If you’re like most professionals, you spend an inordinate of time composing, sending, and reading emails. In a business environment, that often means that you respond to email from your computer, and your phone, and your tablet—maybe even your watch.
The beauty and curse of today’s bring-your-own-device environment is that you are constantly connected to your coworkers and clients. Having a single mail account spread across multiple devices poses a unique set of challenges. Perhaps you responded to a message on your phone yesterday, but it still shows as unread in your inbox on your laptop. Maybe your coworker sent you a calendar invite that you accepted on your computer, but it’s not showing at all when you double-check the meeting time. So much of modern business runs on email that even small problems quickly escalate to the height of frustration. There is good news however—it doesn’t have to be this way.
To understand the source of the conflagration, allow me to wax technical for a paragraph. There are three main means of sending and receiving email: POP3, IMAP, and Exchange. POP, or Post Office Protocol, is the earliest of these mail sending protocols, and was developed to accommodate a very different internet than the one we all use today.
POP was designed to accommodate computers that were not constantly connected to the internet, rather they connected, downloaded or uploaded required data, and disconnected. POP has been through iterations since, and POP3 is the current standard. Although POP3 is fast, it manually downloads all copies of messages to whatever client you are using—Outlook, your phone, etc.
POP3 mailboxes also store sent messages on the device they are sent from, meaning that they cannot be retrieved from another device at a later time. POP3 mailboxes are the main cause of mismatches between read and unread messages and unsynced calendar items across multiple devices. IMAP, or Internet Messaging Access Protocol, mitigates most of the limitations of POP3.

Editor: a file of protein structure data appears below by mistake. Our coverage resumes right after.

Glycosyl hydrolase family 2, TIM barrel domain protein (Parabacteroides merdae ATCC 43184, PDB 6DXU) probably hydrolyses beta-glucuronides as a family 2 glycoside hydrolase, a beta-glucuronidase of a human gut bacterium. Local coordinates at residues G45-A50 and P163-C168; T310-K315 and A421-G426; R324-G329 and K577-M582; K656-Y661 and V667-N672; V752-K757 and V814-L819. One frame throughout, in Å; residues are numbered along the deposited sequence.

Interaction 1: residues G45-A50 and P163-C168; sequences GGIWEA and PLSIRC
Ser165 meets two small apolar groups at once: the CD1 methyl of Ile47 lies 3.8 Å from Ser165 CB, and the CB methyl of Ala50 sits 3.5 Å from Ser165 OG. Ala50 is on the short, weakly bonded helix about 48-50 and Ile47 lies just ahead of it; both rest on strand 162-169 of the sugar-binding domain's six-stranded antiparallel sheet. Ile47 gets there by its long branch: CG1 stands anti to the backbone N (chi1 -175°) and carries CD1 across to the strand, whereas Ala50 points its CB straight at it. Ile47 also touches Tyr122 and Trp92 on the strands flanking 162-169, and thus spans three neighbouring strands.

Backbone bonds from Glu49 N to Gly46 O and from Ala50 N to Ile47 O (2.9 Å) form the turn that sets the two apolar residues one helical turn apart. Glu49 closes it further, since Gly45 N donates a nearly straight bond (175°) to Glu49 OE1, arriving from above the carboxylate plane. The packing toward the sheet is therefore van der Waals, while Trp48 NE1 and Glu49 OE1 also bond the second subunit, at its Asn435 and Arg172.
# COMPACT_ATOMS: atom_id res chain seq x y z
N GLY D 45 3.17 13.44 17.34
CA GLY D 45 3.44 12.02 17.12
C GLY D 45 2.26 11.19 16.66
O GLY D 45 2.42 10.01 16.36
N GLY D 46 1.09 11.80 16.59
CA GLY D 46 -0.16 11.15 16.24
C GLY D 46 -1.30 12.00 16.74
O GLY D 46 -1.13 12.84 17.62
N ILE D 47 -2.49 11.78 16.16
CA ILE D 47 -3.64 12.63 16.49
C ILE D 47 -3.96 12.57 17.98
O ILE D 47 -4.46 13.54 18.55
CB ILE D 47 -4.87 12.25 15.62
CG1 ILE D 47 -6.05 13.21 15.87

Rather than storing mail on the client, all messages in an IMAP mailbox are stored on the server. Clients that have an IMAP mailbox configured are capable of syncing with one another, this means that if you read a message on a phone, that change is reflected in Outlook on your laptop, because the actual “reading” of the message is occurring on the mail server.
The primary limitation of an IMAP mailbox is that they offer a limited amount of storage. Microsoft began developing Exchange around the same time as IMAP and POP3, but it was geared mainly towards the enterprise. Today, Exchange has largely become the standard in large organizations.
Exchange offers all of the syncing capabilities of IMAP. This means that a calendar item you added on your phone will sync automatically to Outlook on your laptop, the mail client on your tablet, and indeed your aforementioned smart watch. Any place that you have an Exchange mailbox added will sync automatically as long as it has an available internet connection.
Since it was designed for the enterprise, Exchange has far more configurable permissions, the ability to create resource mailboxes, shared calendars, and distribution lists. Up until recently, all of this capability came at a steep price. In order to have access to an Exchange mailbox, you needed to have a dedicated Exchange server, licensing for which was considerably expensive compared to IMAP and POP3 mailboxes, which are often free.
This is to say nothing of the hardware required to run the Exchange environment. Microsoft sought to change all this with the advent of Office 365, effectively opening Exchange capabilities to the SMB marketplace. All of the server infrastructure is hosted by Microsoft, and pricey yearly licenses have been replaced with monthly subscription fees.
All of this is not to say that Exchange is a panacea. It is, however, effectively the standard mail protocol for the Enterprise because of its capabilities, its tie-in to Outlook, and capability to be centrally managed. Exchange eliminates the frustration of mail unsynced between multiple devices, massively increases mailbox storage space, and allows the Exchange administrator levels of granular control and configurability not offered by either POP3 or IMAP mail providers.
Your business runs on email—if your email is a constant source of frustration, or you have to work with it rather than having it work for you, consider upgrading to a mail protocol designed for your business.